The Next Step
by Martha Mendelsohn
The members of my book group were downing the dregs of the Manchego and wine when N. cleared her throat: “This may sound like a weird question—but do I look okay?”
Surely that was a rhetorical question. “You look more than okay,” we hastened to reassure her. With her twinkling blue eyes and deep dimples, N., at 68, was still an undeniably attractive woman.
“Because as soon as I got on the subway,” N. continued, “a man, who couldn’t have been under 50, offered me his seat.”
A groan of recognition arose. It seemed that all of us recent Medicare recipients had been subjected to this particular brand of public transportation gallantry, and none of us appreciated it. Maybe we could no longer take the subway steps three at a time, but we went to the gym, chased after grandkids, and still worked. We were not about to throw ourselves under the train tracks for these unwanted acts of kindness, but we deemed them offensive.
J. was the most outraged. She had spent much time and money having the quotation mark between her eyebrows and other signs of age erased, but that didn’t stop a passenger from insisting she take her seat on the crosstown bus. Someone suggested: “Next time, just say, ‘Thanks, but I’m not pregnant.’”
I find myself thinking that the only time anyone should cede a seat is for a pregnant woman or any passenger, whether 19 or 90, with an obvious infirmity. Why shouldn’t an obviously still-mobile person of a certain age be allowed to remain standing?
I was on the bus with my husband when a not-so-young woman bolted up, begging him to take her seat. (He acquiesced reluctantly.) “This man plays eight hours of tennis a week,” I informed her, even though in truth it annoyed me how much time he spent on the courts.
For now, hoping to head off seat offers, I hide my under-eye pouches behind sunglasses. But I encounter other affronts: At doctors’ offices, I routinely am called “hon,” “sweetie,” and “dear.” Will the time come when I feel grateful for such endearments and those thoughtful riders willing to yield their seats? Will I ever reach the point where “pushing 70” doesn’t sound like it refers to my mother?
The next step is to accept my age. To accept the seat.
One Step Forward, One Step Back
by Margaret Miller Volpe
One of the trickiest things in my 22-year journey of raising a child with special needs has been trying to anticipate potential roadblocks. Sometimes I’m blindsided by something that I never expected to be a big deal. Other times, just the opposite happens.
The first time my daughter went away to camp, I assumed it would take some persuading to get her ready for the bus since it was a new thing and getting up early has always been one of our biggest struggles. Nope, not that time. She was up early, packed, and ready to go.
When she was preparing her college applications, she floored me by announcing a week before the deadline that she was ready to send them off and needed our credit card.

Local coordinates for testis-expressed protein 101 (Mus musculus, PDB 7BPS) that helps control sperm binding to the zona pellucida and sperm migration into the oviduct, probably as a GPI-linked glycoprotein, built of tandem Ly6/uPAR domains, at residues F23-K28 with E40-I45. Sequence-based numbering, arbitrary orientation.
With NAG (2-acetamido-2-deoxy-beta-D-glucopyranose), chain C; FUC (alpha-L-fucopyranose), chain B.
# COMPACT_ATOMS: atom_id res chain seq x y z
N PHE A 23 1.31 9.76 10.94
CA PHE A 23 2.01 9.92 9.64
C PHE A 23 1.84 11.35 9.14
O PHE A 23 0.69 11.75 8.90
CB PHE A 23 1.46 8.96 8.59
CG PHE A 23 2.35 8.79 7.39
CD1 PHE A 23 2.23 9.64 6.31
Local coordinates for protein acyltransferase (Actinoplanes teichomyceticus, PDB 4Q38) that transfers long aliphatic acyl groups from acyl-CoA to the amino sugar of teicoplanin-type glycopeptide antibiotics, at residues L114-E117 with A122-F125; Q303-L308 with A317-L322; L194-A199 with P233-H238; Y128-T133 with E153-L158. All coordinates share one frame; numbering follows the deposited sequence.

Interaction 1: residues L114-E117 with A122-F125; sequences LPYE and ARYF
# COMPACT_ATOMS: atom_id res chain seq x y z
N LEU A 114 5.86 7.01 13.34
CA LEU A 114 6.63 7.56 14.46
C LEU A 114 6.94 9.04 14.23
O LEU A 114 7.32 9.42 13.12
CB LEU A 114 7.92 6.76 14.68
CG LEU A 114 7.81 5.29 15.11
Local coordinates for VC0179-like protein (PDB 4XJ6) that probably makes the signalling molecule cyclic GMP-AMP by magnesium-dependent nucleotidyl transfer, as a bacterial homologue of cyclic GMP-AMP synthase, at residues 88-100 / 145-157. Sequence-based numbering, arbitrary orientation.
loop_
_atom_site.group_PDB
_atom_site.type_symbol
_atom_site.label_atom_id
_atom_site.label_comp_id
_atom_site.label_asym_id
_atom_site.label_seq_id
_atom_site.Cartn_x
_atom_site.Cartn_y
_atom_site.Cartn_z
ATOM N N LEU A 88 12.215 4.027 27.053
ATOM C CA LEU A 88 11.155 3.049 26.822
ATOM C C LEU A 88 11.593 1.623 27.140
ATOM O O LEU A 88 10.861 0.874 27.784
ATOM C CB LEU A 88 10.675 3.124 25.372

I knew the job application process this past summer was going to be tough for her, but even so, I was blindsided by how tough. She’d already had a few jobs that friends helped her get, but now, with a couple of years of college behind her, it was time for her to find one on her own. Well, almost on her own.
I was the one who actually saw the job notice and forwarded it to her, telling her I thought she would be perfect. With each step in the application process, she checked in with me about what she should do, who to ask to be references, what to say to them.
I drove her to the interview site and showed her where the bus stop was so she’d know how to get there by herself. I thought I had everything covered. Oh happy day, they offered her the job! She only needed to reply to the email offering it to her. I thought this would be straightforward, just say yes! Apparently not. She asked me what she should say in reply.
The next step was a pre-employment interview. The day of the interview I woke her up before I left for work. Over an hour later, we began an increasingly dire exchange of text messages. She didn’t understand the forms; her pants were too tight; she was supposed to go to a different building instead of the main building; and finally, she had left the phone number of the person she was meeting at home and by then it was 90 minutes after her appointment. She was going back to her house.
I feared the job was lost and didn’t reply to the text. That was just as well, because on her own, she contacted the office to arrange another appointment. The only consequence was that the job started a week late. Getting to work the first day? Piece of cake. She completed the job and had a great experience.
Maybe next time I should step back.
by Deborah Jordan
Four a.m. Barreling along the freeway, heading home after a phenomenal date. Is this a next step or total folly?
My cellphone rings. I should ignore it, but I don’t. “Where are you?” my daughter asks. What are you doing? Why haven't you returned my phone calls?” I ponder what I, the 61-year- old mother, should say to this grown daughter. She carries on: “I learn about your exciting date from your mother? Why didn't you tell me? I've been beside myself with fear.”